Pannexins form oligomeric membrane channels with a large conductance and physical pore size allowing the exchange of small molecules between the cytoplasm and the extracellular space. One of the three pannexins (Panx1) forms an ATP release channel in several cell types including erythrocytes, airway epithelial cells, immune cells and astrocytes. Cells release ATP through Panx1 channels in response to stimuli such as mechanical stress, inflammation or injury and then ATP serves as a signal propagated to neighboring cells extending the stimulus response. While the evidence for this ATP paracrine release function of Panx1 channels is well-documented in the literature having been gathered independently by many laboratories, most notably by the Dahl laboratory and collaborators, some recent publications have shown that under certain experimental conditions Panx1 channels exhitibed a ten fold smaller unitary conductance then previously reported and with no ATP permeability. We now have discovered that Panx1 can form two channels with distinct permeabilities and conductances within the same cellular environment. Which type of Panx1 channel properties (large conductance and ATP releasing vs. small conductance and small ion releasing) prevails strictly depends on the specific stimulus used for activation. With exclusive voltage activation, the small channel without ATP permeability was observed. Stimulation of the same cell with extracellular potassium ions as a surrogate for physiological stimuli such as mechanical stress, in contrast, led to the large channel conformation with 500 pS conductance and high ATP permeability. Electron micrographs of Panx1 channels with and without K+ stimulation show large differences in pore size between the two conditions. This project is focused on investigating the mechanisms underlying the differential activation mechanisms of the Panx1 channel. The approach involves an integrated combination of electrophysiological analysis, calorimetric measurements of ion-protein interactions and electron microscopy of the phenomenon. The electrophysiology experiments probe the functional dynamics of these stimuli while with a soluble activator (K+) it is possible to image single Panx1 channels in the open and closed states under controlled conditions. Truncation mutants and alanine replacement mutants of Panx1 will be used to determine how the channel opens under the two stimuli and the contribution of the carboxy terminal amino acids to each activation mechanism. This correlated functional-structural approach will be applied to determine pore lining amino acids in the small and large channel conformations. In total, the data obtained in this correlated function-structure study will highlight differences in channel function and conformation, providing a foundation for obtaining new therapeutics or blockers in disease processes where Panx1 channels serve an important function.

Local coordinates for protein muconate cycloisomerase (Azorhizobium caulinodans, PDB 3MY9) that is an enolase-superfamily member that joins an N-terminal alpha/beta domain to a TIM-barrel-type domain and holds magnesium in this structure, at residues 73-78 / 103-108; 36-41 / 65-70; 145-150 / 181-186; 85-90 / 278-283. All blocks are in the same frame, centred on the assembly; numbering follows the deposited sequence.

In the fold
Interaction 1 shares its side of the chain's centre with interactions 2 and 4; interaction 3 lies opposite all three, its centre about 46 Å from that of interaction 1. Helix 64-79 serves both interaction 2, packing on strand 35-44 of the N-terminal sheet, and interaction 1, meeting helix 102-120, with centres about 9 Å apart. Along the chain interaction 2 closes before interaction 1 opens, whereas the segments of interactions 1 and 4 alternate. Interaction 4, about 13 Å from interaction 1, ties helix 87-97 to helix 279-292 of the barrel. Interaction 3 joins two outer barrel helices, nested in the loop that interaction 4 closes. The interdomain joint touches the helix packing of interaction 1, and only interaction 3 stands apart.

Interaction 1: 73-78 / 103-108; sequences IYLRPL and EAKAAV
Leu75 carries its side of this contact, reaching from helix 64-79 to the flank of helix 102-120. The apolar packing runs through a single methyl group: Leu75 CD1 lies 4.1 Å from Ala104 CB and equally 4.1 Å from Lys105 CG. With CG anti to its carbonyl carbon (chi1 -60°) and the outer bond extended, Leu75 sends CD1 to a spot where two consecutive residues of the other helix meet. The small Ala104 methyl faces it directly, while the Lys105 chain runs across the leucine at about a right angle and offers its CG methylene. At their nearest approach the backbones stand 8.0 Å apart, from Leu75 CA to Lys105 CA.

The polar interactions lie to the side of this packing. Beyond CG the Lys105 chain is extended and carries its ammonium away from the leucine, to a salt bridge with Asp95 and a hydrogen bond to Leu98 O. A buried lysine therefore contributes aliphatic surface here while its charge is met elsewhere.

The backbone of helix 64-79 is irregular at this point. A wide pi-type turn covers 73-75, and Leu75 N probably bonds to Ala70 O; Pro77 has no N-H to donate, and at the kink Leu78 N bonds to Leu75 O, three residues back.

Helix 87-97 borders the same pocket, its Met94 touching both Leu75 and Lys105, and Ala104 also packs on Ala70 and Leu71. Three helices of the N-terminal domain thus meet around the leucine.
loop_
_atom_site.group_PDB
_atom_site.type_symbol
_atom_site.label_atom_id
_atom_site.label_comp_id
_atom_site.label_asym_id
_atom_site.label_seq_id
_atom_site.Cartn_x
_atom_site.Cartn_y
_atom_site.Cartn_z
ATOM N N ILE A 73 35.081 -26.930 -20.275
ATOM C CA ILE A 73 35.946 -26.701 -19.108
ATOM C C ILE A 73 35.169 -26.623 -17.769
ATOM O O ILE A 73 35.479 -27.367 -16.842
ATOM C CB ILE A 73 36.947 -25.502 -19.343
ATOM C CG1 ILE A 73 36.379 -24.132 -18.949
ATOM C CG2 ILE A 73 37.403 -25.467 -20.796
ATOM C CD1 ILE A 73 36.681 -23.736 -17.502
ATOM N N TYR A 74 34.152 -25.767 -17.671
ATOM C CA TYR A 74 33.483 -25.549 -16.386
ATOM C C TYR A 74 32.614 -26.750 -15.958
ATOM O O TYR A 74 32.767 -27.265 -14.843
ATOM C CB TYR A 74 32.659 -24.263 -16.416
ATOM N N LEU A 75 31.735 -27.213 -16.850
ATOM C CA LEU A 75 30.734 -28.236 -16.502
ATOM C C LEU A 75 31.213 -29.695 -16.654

|Effective start/end date||9/15/18 → 8/31/20|
- National Heart, Lung, and Blood Institute: $586,573.00
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